Redsail clone 60w 700 x 500
home upper right
RDWorks 8.01.18
Windows 7

Emblaser A3 4w diode laser
BCN3D Sigma Dual Extruder 3d printer
LMS Mini-mill
Cube 3rd gen 3d printer (works great, for sale)
Under construction: OX CNC 1000x750 router - out of the box, still in baggies!

User avatar
Hans Nieborg
Posts: 30
Joined: Mon Nov 28, 2016 8:39 am
Location: Central Florida - USA

Re: From smoking to crackling

Postby Hans Nieborg » Sat Jan 07, 2017 6:36 pm

Yes, the monster laser you describe can have a gas change-out system where they have the gas in tanks and feed it into the tybe, then there is a vacuum evacuation system that will remove the old gas after a week to a month of use, then they pump in a new gas mix.

We had a shop across from one of the places I worked where they had a 10kW CO2 cutting laser that used this system. I used to visit them every so often to have them produce a special piece for my designs. What an amazing beast!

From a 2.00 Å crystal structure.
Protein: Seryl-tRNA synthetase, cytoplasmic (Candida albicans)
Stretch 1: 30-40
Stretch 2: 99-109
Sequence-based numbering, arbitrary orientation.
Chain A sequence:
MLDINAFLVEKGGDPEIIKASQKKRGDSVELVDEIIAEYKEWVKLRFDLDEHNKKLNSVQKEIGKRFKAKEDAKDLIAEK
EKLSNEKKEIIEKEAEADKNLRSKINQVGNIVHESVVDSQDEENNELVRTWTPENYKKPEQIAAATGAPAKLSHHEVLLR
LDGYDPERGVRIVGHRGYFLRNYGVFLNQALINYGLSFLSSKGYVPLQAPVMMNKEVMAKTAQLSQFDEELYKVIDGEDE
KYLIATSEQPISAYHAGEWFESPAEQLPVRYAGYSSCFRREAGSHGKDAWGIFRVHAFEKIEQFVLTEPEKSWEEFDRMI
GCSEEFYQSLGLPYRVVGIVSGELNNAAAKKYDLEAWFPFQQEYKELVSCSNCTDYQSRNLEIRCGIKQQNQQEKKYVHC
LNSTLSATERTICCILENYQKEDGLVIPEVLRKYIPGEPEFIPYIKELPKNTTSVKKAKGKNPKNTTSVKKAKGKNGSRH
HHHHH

Unfortunately, at our level, the tubes in our machines are like a disposable lighter, relatively inexpensive and not worth repairing. At least, it doesn't look that way. Maybe you're onto something...
Ke Hui 7050, 60W (53W Real), 70x50cm, 2" FL Only, 6442G Controller, RDWorks V8.01.19, Refrigerated Chiller, In-Home Install, Home = TR.
Retired Design Engineer For High Power Motor Controllers. Now, I Make Items For Geocachers & The Cons (MegaCon, MetraCon, ComicCon, etc).
Hans